Wednesday, October 04, 2000

What's for lunch?

So tainted corn has been found in prepackaged lunchbox-sized Taco Bell tacos. The corn, bioengineered to contain its own insecticide and approved only for animal feed, is not supposed to come anywhere near human comestibles. Yet the government has now confirmed that the stuff has indeed turned up in those taco shells.

Is it a plot by the corn’s manufacturer to bypass FDA approval? Is it an example of the sort of lazy regard for consumer’s health that urban legends accuse Taco Bell restaurants of regularly? Or is it, as I suspect, just a plot to make moms who send prepackaged luncheon packets to school with their kids feel guilty about it. Well, too bad: We moms are a lot hardier than insects.

I mean, it’s not as if a little insecticide is the worst thing kids are going to eat in those Lunchable-like assemblages. Has the FDA ever taken a look at that liquidy nacho cheese? If there’s any cheese in there, I’ll eat a bioengineered taco shell. Exactly what chemicals do they use, and which toxic waste sites do they get them from? Then there’s the super-processed meat products, which can withstand lack of refrigeration and all manner of lunchroom abuse. What’s a little insecticide with all of that? Keeps the flies away from the food.

That said, we’ve been going the Mom-made sandwich route this year. Every night, I make them up and lovingly slip them into zip-lock bags: One hamburger roll, lots of margarine, two slices from a brick of cheddar cheese. Every night I make them, every morning the kids toss them in their lunchboxes (along with carrots, applesauce, cookies, and juice boxes), and every afternoon the lunchboxes come back empty. Whether this means they’ve eaten the food, traded it, tossed it, or thrown it at classmates, who knows. But I’ve done my duty.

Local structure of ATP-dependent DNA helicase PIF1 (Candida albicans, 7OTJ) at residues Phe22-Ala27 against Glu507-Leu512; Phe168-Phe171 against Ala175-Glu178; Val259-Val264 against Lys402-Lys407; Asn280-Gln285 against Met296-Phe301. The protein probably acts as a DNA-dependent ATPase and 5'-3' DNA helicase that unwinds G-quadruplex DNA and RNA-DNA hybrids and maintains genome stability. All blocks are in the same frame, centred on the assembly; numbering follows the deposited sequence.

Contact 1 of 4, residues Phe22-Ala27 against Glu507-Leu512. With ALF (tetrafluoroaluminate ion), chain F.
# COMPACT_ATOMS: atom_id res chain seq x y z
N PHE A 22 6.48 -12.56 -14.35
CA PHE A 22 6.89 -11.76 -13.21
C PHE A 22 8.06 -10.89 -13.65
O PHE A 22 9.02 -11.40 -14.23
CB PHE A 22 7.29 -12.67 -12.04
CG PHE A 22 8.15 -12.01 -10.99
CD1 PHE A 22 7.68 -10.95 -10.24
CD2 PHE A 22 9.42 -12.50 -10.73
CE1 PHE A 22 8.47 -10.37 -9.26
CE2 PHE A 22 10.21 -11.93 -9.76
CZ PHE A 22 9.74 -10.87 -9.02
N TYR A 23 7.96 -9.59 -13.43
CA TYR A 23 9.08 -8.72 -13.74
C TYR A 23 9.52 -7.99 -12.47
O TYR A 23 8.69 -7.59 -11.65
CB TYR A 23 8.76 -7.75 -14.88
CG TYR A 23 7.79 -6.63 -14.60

Last year, we went with the school hot lunch, which still costs less than a bioengineered-taco kit. But toward the end of the year, my son’s aide mentioned that he was playing with the food more than he was eating it, that he was eating with his hands instead of his fork, and that the other kids were talking. So we started sending finger foods in instead. This made his teacher upset, because she felt he should learn to eat with a fork. But all kids who bring in their lunches bring in finger foods. You don’t see kids toting filet mignon in a paper sack. So why should he not have a sandwich like anybody else? He has plenty of opportunity to gross people out with his lack of fork skills at home.

So far, they both seem happy with their same-every-day lunchbox lunches. No pleas for tacos, insecticide-fortified or no. My daughter did ask to up her cookie count from two to three, and I complied. My son did ask to change from boxy 100% juice boxes to sleek silver pouches of 100% who-knows-what, and I denied; never mind all the sugar in those things, anything that makes it easier to squirt juice product on your neighbor is not going in his backpack. And they’ve both requested more creative sorts of applesauce, but really: What do they put in that Blue’s Clues applesauce to make it so glow-in-the-dark blue? Has the FDA looked into it? Does it at least kill bugs?

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